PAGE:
Keep traveling on the A61 for about 39 miles and stop at Écluse de Gardouch, a quaint little village to stretch one’s legs, taking a walk along the canal. Afterwards, head onwards to Toulouse.
What to do there will depend on your travel itinerary: either continue traveling 15 minutes northwest toward Toulouse Airport or check into your hotel and explore the city.
Some famous tourist sites include the Japanese Gardens, Science Museum, and the beautiful basilica. If time is plenty, why not take a private walking tour with a local guide?
Here are the websites and services we personally use and recommend for traveling in France.
Driving in France Tips
Road trips in France are usually pleasurable, thanks to their extensive and well-maintained autoroute network, and generally good local roads. French drivers can be impatient and are dreadful tailgaters and really, really dislike being overtaken, but, c’est la vie, this is France!
Whether you’re traveling in your own car, touring France in a motorhome or flying in and renting a car, you need to follow these rules when you drive and travel in France;
- You must have at least three months remaining on your passport (issued in the past ten years) at your intended date of departure from France.
- You must have at least 3rd party insurance for your vehicle.
- Citizens of non-EU third countries may require an International Driving Permit for driving in Europe. You can check whether you need an IDP here.
- You must carry at least one reflective jacket within the passenger compartment of your vehicle and must put it on before you get out in an emergency or breakdown situation. You must also carry a warning triangle.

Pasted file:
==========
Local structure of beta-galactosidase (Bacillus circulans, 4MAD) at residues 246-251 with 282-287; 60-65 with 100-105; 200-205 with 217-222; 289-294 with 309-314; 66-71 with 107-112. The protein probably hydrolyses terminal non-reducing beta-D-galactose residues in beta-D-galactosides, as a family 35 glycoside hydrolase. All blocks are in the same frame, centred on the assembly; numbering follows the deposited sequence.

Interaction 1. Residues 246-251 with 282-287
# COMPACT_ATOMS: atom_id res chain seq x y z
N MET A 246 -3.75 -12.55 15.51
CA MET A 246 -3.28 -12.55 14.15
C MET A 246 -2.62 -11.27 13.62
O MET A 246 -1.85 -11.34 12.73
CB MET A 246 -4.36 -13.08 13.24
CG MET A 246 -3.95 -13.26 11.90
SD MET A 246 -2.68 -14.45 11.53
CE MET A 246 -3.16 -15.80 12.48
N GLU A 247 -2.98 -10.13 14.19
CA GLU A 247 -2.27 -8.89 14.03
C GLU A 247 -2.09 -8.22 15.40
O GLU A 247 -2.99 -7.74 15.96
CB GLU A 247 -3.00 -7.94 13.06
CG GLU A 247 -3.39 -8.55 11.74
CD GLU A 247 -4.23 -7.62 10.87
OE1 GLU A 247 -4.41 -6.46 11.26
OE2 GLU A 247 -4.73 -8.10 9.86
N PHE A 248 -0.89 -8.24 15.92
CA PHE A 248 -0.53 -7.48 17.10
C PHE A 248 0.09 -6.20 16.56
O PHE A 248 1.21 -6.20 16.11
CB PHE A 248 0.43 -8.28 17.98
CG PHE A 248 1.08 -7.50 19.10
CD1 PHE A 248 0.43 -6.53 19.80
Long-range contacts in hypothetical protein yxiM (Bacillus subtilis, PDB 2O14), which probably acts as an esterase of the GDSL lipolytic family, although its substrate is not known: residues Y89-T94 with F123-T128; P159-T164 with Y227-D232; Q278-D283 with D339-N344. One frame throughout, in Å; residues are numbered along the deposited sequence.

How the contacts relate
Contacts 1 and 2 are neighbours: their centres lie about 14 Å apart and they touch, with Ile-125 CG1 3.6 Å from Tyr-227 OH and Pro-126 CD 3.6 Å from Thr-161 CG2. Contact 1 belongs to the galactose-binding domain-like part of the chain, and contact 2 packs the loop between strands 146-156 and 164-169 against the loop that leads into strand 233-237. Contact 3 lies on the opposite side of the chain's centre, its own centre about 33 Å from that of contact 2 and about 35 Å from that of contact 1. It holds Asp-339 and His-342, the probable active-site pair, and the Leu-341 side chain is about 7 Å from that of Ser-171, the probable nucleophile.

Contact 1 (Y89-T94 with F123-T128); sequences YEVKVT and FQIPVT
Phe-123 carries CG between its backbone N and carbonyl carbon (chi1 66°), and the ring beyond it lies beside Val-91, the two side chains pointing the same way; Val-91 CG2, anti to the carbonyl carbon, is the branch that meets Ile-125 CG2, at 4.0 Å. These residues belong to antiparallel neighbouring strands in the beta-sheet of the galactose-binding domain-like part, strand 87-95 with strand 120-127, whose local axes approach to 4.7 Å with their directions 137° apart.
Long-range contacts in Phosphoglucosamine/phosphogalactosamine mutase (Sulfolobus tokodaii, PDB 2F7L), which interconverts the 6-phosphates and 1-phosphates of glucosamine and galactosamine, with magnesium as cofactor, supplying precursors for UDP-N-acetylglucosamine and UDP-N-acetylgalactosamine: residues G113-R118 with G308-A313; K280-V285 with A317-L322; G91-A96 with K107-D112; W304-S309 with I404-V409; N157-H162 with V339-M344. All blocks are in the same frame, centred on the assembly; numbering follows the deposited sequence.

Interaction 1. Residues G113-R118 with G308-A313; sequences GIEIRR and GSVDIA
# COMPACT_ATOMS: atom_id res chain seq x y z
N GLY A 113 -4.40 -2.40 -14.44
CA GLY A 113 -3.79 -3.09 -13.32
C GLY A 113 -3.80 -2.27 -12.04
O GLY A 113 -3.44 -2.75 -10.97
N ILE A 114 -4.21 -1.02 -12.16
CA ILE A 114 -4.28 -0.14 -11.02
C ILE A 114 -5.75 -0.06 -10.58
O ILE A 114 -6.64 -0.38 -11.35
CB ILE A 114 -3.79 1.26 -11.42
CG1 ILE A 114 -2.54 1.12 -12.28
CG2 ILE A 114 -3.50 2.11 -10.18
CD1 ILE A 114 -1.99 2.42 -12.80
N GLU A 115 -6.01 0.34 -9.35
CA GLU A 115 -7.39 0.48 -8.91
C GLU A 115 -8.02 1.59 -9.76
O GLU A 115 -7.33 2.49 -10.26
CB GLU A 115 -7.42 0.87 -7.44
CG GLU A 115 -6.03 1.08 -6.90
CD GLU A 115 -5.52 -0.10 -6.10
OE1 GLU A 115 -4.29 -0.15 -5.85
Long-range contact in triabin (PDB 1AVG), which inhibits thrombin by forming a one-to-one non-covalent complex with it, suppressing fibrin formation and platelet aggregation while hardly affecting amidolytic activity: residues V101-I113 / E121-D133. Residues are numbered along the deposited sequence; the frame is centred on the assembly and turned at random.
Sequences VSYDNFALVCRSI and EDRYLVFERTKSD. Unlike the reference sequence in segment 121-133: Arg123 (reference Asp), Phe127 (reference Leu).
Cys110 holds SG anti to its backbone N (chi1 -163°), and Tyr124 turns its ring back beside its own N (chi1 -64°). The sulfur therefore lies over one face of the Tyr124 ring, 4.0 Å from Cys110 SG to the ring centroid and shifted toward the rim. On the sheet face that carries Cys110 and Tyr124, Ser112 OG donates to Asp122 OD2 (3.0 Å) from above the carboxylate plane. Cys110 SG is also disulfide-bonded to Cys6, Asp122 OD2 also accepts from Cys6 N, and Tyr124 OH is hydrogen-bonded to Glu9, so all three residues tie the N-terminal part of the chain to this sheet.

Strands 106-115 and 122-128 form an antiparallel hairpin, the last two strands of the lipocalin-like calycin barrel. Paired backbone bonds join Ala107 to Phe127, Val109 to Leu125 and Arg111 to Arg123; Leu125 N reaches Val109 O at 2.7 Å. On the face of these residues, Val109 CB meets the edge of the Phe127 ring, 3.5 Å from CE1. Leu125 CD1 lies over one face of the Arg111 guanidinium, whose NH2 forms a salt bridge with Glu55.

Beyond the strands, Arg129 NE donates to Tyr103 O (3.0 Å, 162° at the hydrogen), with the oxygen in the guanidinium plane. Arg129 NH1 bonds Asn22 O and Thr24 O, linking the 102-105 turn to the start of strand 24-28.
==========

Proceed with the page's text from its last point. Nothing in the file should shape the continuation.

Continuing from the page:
- You may require a Crit’Air sticker which is placed in the windscreen of your vehicle to provide a visible way to identify the level of emissions produced. If you’re renting a vehicle, the Crit’Air sticker should already be on display in the windscreen. Find out more and purchase Crit’Air stickers from the official certificat-air.gouv.fr website.
- On 1 November 2021 the Loi Montage II or ‘mountain law II’ came into force in 48 French mountainous departments within the Alpes, Massif Central, Jura, Pyrénées, and Vosges regions. Anyone travelling in a car or motorhome or through one of these areas between 1 November and 31 March will be obliged to fit four approved winter tyres or carry at least two snow chains or socks in the vehicle.
- French motorways are privately managed and you’re not allowed to request your own assistance company to attend to you if you break down. If you do break down use the orange emergency telephones that are situated every 2km along French motorways to call the police or the official breakdown service operating in that area or dial the emergency services on 112. You will be towed to a safe designated area where you can make onward arrangements for your own breakdown insurer to assist you if you have it. Otherwise, the towing company will be able to provide support or signpost you.
- You do not need to carry a breathalyser, the law requiring that you do has been repealed.